To establish a violation of 18 U.S.C. § 922(g)(1), the government must prove three elements beyond a reasonable doubt:  (1) the defendant possessed a firearm;  (2) the firearm had traveled in interstate commerce;  and (3) the defendant had been convicted of a felony prior to his possession of the firearm.   Although Pratt did not claim at trial that his stipulation relating to the interstate commerce element and the prior conviction element was not introduced into evidence, he now challenges the sufficiency of the evidence to support his conviction on those elements.   We review an unpreserved challenge to the sufficiency of the evidence only for plain error, United States v. Peña-Lora, 225 F.3d 17, 26 (1st Cir.2000), and will reverse only if the conviction would result in a “clear and gross injustice,” United States v. Bello-Perez, 977 F.2d 664, 668 (1st Cir.1992).

Technically, the court erred by first presenting the subject matter of the stipulation to the jury in its jury instructions, after the close of evidence.   Ordinarily, unless there is a contrary agreement between the parties, district courts should ensure that a stipulation, or the content thereof, is presented to the jurors prior to the close of evidence.   This presentation may take various forms:  the stipulation itself could be entered into evidence, the court could read the stipulation into evidence, or the parties could agree that one of them will publish the stipulation to the jury.   The presentation will often include an explanation by the court that the stipulation means that the government and the defendant accept the truth of a particular proposition of fact, and, hence, there is no need for evidence apart from the stipulation itself.

The concurrence suggests that “no settled rule exists as to how the jury is to be informed of a stipulation.” 1  We do not disagree.   In fact, we have suggested a variety of ways in which a jury could be informed of the content of a stipulation.   However, in our view, there is a settled rule that the content of a stipulation must be published to the jury prior to the close of evidence.   That settled rule is confirmed by a review of the pattern jury instructions from the circuits.   For example, the Pattern Criminal Jury Instructions for the District Courts of the First Circuit state, with respect to stipulations:

The evidence in this case includes facts to which the lawyers have agreed or stipulated.   A stipulation means simply that the government and the defendant accept the truth of a particular proposition or fact.   Since there is no disagreement, there is no need for evidence apart from the stipulation.   You must accept the stipulation as fact to be given whatever weight you choose.

Pattern Criminal Jury Instructions for the District Courts of the First Circuit § 2.01 (1998), available at http://​www.​med.​uscourts. ​gov/​practices/​crpji.​97​nov.​pdf (last visited July 19, 2007)(emphasis added).2  Other circuits similarly acknowledge the evidentiary nature of stipulations.   See e.g., Pattern Criminal Jury Instructions for the Sixth Circuit § 1.04 (2007) http://​www.​ca​6.​uscourts.​gov/​internet/​crim-jury-​insts/​pdf/​crmpattjur​-full.​pdf (last visited July 29, 2007)(“The evidence in this case includes only what the witnesses said while they were testifying under oath;  the exhibits that I allowed into evidence;  the stipulations that the lawyers agreed to;  and the facts that I have judicially noticed.”);   Pattern Criminal Jury Instructions for the Tenth Circuit § 1.01 (2005), available at http:  //www.​ck​10.​uscourts.​gov/​downloads/​pji​10-​cir-​crim.​pdf (last visited July 29, 2007)(“Evidence will be presented from which you will have to determine the facts.   The evidence will consist of the testimony of the witnesses, documents and other things received into the record as exhibits, and any facts about which the lawyers agree or to which they stipulate.”);   Pattern Criminal Jury Instructions for the Seventh Circuit § 1.02 (1998), available at http://​www.​ca​7.​uscourts.​gov/​pjury.​pdf (last visited July 29, 2007) (“The evidence consists of the testimony of the witnesses, the exhibits entered in evidence, and stipulations.”).   The Fourth Circuit, in United States v. Muse, 83 F.3d 672, 678 (4th Cir.1996), reinforced the assumption of these instructions with its statement that “a defendant waives the requirement that the government produce evidence (other than the stipulation itself ) to establish the facts stipulated to beyond a reasonable doubt.”  (Emphasis added.) 3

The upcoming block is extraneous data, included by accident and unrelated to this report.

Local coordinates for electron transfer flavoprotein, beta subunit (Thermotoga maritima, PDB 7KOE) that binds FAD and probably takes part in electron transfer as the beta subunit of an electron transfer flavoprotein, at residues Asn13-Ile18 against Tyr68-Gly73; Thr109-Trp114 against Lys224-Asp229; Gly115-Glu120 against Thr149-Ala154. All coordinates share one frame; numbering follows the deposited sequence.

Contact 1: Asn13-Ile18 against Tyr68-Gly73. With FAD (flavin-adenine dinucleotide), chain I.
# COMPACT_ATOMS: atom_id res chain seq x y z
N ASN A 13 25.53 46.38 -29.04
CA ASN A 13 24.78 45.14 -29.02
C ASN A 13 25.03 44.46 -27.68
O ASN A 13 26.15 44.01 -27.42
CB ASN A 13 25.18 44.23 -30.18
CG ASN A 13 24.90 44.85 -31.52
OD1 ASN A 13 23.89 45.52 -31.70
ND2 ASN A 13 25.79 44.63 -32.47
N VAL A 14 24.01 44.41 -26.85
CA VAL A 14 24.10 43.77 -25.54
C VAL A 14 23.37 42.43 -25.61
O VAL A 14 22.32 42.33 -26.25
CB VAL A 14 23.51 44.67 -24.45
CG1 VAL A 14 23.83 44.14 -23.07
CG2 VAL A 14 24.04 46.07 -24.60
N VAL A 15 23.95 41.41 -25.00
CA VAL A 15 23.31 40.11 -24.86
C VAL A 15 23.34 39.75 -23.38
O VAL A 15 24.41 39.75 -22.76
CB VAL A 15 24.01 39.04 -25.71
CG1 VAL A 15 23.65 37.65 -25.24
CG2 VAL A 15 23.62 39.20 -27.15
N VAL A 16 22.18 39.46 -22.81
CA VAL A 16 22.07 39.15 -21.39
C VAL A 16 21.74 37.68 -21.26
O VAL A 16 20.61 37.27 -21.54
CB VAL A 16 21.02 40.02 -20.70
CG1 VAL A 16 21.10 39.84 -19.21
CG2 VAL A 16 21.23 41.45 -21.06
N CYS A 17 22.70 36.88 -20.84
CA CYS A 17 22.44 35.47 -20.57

The handling of Pratt's stipulation did not comply with the standard practice surrounding stipulations that we have described above,4 and the language of the stipulation offers no indication that the parties intended to depart from this standard practice.   In full, the stipulation reads as follows:

The United States and the defendant stipulate to the following facts, which the parties agree can be proved beyond a reasonable doubt:

1.  That the .375 caliber Glock Semiautomatic Pistol Serial # EWU023US, which was manufactured in Austria, had been transported in interstate or foreign commerce, and that it is a “firearm” for purposes of 18 U.S.C. § 921(a)(3).

2. That Mr. Pratt was convicted of the following crimes:

A.  On September 12, 1986, the defendant was convicted in Hillsborough County Superior Court of Armed Robbery [under N.H.Rev.Stat. Ann. § 636:1].

B. On January 9, 1995, the defendant was convicted in Hillsborough Superior Court of Accomplice to Armed Robbery [under N.H.Rev.Stat. Ann. §§ 629:1, 636:1].